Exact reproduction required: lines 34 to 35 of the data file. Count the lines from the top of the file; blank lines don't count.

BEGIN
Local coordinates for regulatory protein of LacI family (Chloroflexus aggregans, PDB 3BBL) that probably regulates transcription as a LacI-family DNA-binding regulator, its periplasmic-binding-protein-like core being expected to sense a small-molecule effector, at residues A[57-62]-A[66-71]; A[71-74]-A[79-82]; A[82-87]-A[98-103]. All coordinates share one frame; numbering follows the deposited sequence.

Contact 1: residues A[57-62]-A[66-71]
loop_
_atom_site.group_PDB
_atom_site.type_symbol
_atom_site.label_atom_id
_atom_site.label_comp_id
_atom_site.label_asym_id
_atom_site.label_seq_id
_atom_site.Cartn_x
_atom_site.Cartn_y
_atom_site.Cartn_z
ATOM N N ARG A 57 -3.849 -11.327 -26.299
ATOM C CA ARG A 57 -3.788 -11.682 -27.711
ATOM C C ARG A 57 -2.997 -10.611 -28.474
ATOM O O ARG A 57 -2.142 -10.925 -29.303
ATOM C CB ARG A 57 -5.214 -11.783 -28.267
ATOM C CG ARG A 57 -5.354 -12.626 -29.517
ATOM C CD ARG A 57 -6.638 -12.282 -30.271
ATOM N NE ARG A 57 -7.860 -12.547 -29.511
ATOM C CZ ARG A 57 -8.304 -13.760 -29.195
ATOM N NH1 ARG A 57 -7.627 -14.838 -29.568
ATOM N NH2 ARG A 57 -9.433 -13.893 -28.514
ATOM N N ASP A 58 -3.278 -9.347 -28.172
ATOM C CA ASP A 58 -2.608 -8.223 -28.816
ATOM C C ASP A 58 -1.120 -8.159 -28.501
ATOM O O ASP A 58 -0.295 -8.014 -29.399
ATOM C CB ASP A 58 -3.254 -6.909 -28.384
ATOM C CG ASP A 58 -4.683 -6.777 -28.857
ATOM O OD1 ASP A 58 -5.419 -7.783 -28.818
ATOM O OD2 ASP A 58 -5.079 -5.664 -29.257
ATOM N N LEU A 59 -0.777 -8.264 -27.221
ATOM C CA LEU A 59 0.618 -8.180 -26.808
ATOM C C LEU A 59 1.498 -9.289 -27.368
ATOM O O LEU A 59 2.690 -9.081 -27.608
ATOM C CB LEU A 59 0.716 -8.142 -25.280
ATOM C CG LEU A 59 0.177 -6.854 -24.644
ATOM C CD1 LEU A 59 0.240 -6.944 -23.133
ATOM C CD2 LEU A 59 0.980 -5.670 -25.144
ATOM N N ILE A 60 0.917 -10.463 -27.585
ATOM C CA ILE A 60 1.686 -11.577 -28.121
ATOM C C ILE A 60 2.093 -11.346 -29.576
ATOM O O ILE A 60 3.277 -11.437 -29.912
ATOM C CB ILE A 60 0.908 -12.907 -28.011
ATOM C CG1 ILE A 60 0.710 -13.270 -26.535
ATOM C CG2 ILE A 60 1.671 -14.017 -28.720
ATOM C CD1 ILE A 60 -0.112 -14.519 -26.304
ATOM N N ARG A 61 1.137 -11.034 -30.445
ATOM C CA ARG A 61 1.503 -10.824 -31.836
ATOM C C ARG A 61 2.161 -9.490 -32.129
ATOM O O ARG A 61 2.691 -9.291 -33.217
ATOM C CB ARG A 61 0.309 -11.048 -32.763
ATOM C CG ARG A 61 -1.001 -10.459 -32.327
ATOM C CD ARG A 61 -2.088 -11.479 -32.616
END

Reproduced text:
ATOM C C LEU A 59 1.498 -9.289 -27.368
ATOM O O LEU A 59 2.690 -9.081 -27.608